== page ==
By Roberta M. Gubbins
The Michigan Supreme Court recently announced a set of jury rules aimed at “giving the jurors the tools they need for their very demanding job: seeking the truth,” said Chief Justice Robert P. Young, Jr.
Jurors can ask questions of witnesses, take notes and use them during deliberations, and take trial exhibits into the jury room, under the comprehensive jury rule package.
“Taking notes, asking questions—that is not the big change,” said Hon. Thomas Boyd, 55th District Court who participated in the two-year pilot program involving 11 other courts, both District and Circuit.
“The interesting changes are in the instructions to the jury, which are mandatory.”
In the preliminary instructions to the jury, given before the trial begins, the new court rule reads:
After the jury is sworn and before the evidence is taken the court shall provide the jury with pre-trial instructions that will reasonably likely to assist in its consideration of the case.
Such instructions, at a minimum, shall communicate the duties of the jury, trial procedure, and the law applicable to the case as are reasonably necessary to enable the jury to understand the proceedings and the evidence.
The jury also shall be instructed about the elements of all civil claims or all charged offenses, as well as the legal presumptions and burdens of proof.
The court shall provide each juror with a copy of such instructions. (MCR 2.513)
“That is a radical shift,” he said. “The way I did it before the pilot project was to read the preliminary instructions to the jury, have a trial and in the end instructions, give the elements that had to be proven.”
This rule is mandatory—judges have to give the elements that need to be proven at the beginning and give the jurors a copy of the instructions, which Boyd believes “makes more sense.”
He believes this rule is the most important change. In his opinion, “the other things, if the judges were going to do them, they would have done it before.”
“Traditionally, the legal system has been somewhat conflicted about juries,” Young said. “On the one hand, lawyers and judges tell jurors how important they are to the justice system and how much we value their service. Then we proceed to tie their hands – they can’t take notes, ask questions, or talk to other jurors about the evidence while it’s still fresh in their minds.
“We ask them to make tremendously important decisions and then take their decision-making tools away. The last time any of us were expected to learn while sitting quietly like jurors was in kindergarten.”
By contrast, the new rules “permit jurors to be truly involved, rather than sitting in enforced passivity,” Young explained. “The rules allow jurors to be more engaged and make well-informed decisions.”
Boyd gives each juror a notebook. “The notebook has the instructions before trial, one page of which has to be changed with each trial since it contains the names of the lawyers and the actual charge against the defendant. The copy of the preliminary instructions stays the same for each trial with one page added, which is the elements of the offense.” There also are blank pages to take notes.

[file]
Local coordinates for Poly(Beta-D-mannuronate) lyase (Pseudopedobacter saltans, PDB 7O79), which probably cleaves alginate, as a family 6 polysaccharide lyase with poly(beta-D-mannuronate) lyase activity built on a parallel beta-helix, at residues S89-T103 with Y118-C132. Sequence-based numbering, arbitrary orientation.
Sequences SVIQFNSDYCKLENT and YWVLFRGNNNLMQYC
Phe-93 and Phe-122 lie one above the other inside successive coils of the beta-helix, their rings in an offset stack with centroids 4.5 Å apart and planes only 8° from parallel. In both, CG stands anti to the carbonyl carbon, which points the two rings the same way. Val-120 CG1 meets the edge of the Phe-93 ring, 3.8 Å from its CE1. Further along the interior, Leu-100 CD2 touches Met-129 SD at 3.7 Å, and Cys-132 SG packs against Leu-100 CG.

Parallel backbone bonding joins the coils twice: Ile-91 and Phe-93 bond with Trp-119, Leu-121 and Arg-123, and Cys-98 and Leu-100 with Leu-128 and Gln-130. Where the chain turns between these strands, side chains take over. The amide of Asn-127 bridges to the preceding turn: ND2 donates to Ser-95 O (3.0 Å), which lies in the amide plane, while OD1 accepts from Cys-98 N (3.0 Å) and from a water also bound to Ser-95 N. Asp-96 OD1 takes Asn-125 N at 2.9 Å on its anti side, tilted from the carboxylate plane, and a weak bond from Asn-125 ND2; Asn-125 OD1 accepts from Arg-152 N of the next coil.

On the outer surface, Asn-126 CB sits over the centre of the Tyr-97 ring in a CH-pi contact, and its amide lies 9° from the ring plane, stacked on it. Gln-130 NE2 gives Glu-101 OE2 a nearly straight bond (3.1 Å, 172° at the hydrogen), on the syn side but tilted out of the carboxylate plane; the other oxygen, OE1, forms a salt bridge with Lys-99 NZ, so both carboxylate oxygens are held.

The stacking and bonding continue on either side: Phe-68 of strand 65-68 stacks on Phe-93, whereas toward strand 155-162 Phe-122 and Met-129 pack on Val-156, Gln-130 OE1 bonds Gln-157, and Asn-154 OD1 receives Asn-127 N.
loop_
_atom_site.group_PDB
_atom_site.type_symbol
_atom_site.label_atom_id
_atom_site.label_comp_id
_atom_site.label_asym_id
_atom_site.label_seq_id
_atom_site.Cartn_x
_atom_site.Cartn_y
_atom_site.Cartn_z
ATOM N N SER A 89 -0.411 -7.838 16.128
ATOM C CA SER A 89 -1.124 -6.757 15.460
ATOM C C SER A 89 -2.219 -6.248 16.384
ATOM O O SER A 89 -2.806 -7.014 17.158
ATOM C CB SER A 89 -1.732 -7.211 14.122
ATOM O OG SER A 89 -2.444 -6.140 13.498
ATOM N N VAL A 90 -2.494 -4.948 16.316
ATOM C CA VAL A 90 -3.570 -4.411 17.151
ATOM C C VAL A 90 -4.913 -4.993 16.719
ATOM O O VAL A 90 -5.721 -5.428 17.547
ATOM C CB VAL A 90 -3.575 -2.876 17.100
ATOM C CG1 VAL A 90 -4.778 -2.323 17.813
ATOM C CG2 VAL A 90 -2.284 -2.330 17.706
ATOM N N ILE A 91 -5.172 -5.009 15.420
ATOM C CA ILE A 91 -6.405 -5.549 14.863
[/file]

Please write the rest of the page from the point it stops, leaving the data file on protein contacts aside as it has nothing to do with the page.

During the trial, Boyd takes notes including which instructions will have to be included at the end of the trial. “While the lawyers get their closing arguments ready, I have them prepared.”
“The biggest change for the District Court isn’t here yet,” he said, “which is letting the jurors talk about the evidence prior to deliberation. It’s in here for civil cases, but not for criminal. The reason is that the Supreme Court has agreed to hear a criminal appeal where this (discussing evidence prior to deliberation) is an issue.”
Looking at some of the other rules that are not mandatory, Boyd noted:
• The rule that allows judges to sum up the evidence at the close of the case, Boyd noted that no judge (in the pilot project) tried it and one judge only agreed to participate in the pilot if he never had to do it. Boyd tried to do it once but decided he couldn’t sum up without giving his own opinion on the evidence.
• The rule allowing scheduling of experts sequentially “makes a lot of sense.” The rule allows the courts to create their own procedure for expert testimony. In the pilot project, the experts were allowed to testify as a panel. Boyd did not recall a single judge using that procedure.
• Commenting on the rule that allows interim commentary, Boyd said, “I can see a place for that. It could provide context for what is going on” such as why a particular witness is called.
• A rule added that was not in the pilot program is the rule allowing the judge to ask the jurors to list the issues that divide or confuse them if they reach an impasse in the event the judge can clarify an issue. “It is tempting when they are stuck to ask why.” Boyd said. “I will try it.”
The Supreme Court began working on jury reforms in 2005 and started the pilot program in 2008. In surveys, jurors who participated in the pilot program strongly favored the reforms. For example, 91 percent of jurors who participated in the survey agreed that being able to discuss the evidence before final deliberations helped them understand the case, focus on and recall the evidence, and reach a correct verdict.
The new rules will begin this fall in September. The Court plans to review their impact in 2014.